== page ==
Busted: Bankers and The Global Economy

February 27, 2008

The Morality of Financial Literacy

Filed under: banking, central bank, credit, federal reserve, investment, money — Tags: , , , , , , , , — digitaleconomy @ 4:44 pm

2132654-internet.jpgFed Governor Fred Mishkin stated today that “There can hardly be a better time to make the case for economic and financial literacy than right now…We face a downturn in our housing industry fueled, at least in part, by unwise mortgage borrowing and, at times, abusive lending practices. Improving consumers’ knowledge of the home mortgage process will better equip them to avoid unsuitable mortgages in the future.” While this speech was largely aimed at a new public service program for the everyday financial consumer, it could have just as well been aimed at the bankers and financial gurus that ply their trade every day.

The Federal Reserve is on a mission to increase public knowledge and appear more consumer friendly, garnering helpful bits of consumer advice for education. With the Federal Reserve’s recent elevation of power within and around this economic system, the Fed has now graduated to the role of the nation’s “financial grandfather”.

What is this financial literacy that is so important? ‘Economic and financial literacy’ is the ability to identify economic problems, alternatives, costs, and benefits. This literacy is able to analyze the incentives at work in economic situations and examine the consequences of changes in economic conditions and public policies. This literacy involves collecting and organizing economic evidence and weighing costs against benefits.’ While most average folks meet the first part of the definition pretty well, the last part of the definition can be especially daunting, especially when you lack critical thinking skills. Who doesn’t lack the skills described in some way? When you realize that this is part of a consumer campaign, you also quickly realize that the Federal Reserve also seeks to educate the very people that put this economy in the mess it is in to begin with. Based on what the Fed has said and the definition involved, you can see that most banking and financial types fall far short of meeting optimal requirements just like you might.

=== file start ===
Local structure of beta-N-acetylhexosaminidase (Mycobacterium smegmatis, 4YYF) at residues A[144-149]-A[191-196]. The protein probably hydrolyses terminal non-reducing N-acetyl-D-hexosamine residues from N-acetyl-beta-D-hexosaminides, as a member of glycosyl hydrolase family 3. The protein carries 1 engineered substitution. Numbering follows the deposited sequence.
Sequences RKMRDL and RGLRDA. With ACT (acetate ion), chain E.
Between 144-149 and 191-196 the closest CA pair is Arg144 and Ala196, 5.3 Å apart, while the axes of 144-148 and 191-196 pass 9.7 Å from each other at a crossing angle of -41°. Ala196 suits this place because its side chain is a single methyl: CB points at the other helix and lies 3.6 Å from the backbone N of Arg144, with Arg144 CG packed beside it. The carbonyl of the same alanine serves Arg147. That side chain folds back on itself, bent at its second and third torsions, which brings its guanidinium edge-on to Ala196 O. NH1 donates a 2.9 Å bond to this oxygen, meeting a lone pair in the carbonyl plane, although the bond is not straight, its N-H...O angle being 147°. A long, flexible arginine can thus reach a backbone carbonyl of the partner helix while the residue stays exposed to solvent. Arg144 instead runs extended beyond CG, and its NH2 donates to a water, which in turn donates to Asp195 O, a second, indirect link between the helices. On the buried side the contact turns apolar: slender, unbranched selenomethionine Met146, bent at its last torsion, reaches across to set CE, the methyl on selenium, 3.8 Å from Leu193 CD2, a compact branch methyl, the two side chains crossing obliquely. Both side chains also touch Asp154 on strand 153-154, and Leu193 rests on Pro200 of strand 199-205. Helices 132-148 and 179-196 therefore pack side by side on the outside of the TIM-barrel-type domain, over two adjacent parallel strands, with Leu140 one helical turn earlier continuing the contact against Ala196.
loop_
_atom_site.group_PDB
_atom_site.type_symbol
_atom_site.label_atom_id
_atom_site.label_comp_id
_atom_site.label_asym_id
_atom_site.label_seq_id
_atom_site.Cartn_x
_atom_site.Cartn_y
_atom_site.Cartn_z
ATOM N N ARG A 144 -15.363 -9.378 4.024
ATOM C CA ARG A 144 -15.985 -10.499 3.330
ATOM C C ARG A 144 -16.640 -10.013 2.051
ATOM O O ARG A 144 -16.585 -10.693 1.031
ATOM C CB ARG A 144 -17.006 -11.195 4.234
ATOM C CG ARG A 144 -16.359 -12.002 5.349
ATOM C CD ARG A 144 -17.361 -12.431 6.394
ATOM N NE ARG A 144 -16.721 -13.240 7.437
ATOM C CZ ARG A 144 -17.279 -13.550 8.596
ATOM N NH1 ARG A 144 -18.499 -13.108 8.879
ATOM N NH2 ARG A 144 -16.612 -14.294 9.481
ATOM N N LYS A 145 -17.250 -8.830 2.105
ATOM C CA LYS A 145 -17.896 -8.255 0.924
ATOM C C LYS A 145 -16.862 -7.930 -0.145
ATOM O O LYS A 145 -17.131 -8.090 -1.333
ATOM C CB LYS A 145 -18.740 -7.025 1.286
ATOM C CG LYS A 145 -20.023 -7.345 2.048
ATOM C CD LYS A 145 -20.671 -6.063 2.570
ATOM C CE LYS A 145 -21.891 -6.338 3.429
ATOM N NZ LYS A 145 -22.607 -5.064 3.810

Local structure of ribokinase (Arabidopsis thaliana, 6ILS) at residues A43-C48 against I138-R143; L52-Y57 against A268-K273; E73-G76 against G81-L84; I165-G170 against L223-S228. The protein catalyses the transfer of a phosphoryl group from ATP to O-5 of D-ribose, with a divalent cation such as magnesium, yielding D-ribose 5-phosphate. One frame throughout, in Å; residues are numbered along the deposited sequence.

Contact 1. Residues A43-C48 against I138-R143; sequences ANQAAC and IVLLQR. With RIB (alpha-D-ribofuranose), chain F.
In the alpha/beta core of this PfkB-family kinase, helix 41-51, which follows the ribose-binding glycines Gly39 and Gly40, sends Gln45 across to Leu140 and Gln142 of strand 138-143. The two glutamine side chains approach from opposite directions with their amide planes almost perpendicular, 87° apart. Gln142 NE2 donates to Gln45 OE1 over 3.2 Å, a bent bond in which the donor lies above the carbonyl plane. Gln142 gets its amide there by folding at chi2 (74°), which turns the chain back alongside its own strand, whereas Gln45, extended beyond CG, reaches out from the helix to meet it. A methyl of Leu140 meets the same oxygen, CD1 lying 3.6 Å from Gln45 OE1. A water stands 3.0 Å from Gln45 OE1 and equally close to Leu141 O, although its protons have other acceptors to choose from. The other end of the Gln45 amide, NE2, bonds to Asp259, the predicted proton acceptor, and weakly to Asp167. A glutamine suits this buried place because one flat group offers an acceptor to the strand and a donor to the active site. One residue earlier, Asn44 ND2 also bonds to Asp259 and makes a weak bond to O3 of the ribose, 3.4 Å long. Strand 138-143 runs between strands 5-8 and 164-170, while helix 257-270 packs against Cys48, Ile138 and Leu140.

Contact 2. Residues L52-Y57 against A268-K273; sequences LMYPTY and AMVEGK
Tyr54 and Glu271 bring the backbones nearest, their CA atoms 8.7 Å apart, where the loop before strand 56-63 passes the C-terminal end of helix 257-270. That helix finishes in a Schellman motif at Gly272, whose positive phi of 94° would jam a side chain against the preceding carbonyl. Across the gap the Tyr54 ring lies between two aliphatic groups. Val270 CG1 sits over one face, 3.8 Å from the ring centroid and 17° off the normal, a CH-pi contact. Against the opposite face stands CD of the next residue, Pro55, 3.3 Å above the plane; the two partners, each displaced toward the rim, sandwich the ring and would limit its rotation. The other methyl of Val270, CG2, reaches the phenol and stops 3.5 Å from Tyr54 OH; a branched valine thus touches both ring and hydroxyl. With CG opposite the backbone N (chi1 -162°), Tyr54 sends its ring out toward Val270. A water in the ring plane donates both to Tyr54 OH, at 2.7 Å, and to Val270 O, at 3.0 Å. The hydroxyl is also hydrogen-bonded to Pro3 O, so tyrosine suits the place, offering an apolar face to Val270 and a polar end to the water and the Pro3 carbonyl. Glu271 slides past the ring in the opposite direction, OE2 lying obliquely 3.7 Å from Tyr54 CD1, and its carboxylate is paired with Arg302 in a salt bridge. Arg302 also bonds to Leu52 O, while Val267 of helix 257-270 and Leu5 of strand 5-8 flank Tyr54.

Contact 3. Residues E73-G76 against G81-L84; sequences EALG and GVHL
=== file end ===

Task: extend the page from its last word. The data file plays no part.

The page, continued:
There is one curiosity. In each document that is officially proposed by the Federal Reserve in the last several years, you will find no hint of morality, at least not directly. The money business is simply a process. There is no talk of accountability in any true sense or a display of right or wrong. Never once have I heard the word “integrity” in context with banking and finance. That is the problem. The definition of economic and financial literacy is amoral. It can be applied any number of ways. This literacy theory can be applied for the common good of mankind or using some kind of national responsibility. This is probably the perception of most Americans. When you listen to the high-minded philosophy of the founding father of this country, you simply draw the conclusion that those ideals are still alive and well. Within that same theory also reside the very seeds of destruction. All the constituent parts of that definition fit very well in the current mindset of the banking and financial industry: the desire for wild profits and good times. The literacy theory can be applied in the most selfish and manipulative ways depending on the mindset of the individual exercising it. Live for today and to heck with tomorrow.

greed-internet.jpgThe Federal Reserve clearly knows the truth behind the scenes. They aren’t beating their brains out with the banking community. They figure that since there are a few torched fingers around from banking avarice, a temporary lesson might be learned for the short-term while the lawmakers figure out the latest regulations to make it all better so that the world can be saved. How much more effective to educate the everyday man so that he can keep himself out of trouble? Arm the little guy with more information while putting more responsibility on him to do the right thing. If you put enough sage financial advice out there, maybe you can blame the consumer. The new spirit of financial education is let the buyer beware. The bankers and financial gurus are going to forget the lesson of this last financial tsunami soon enough and will find a new way to stretch the rules in their favor. In the meantime, maybe some of the sage advice being dispensed will stick and those consumers that aren’t living for today might heed the call to responsibility. You think?

The Federal Reserve isn’t interested in morality; just making more money and putting a kind face on it. That is corporate elitism at its very finest.

E. Manning

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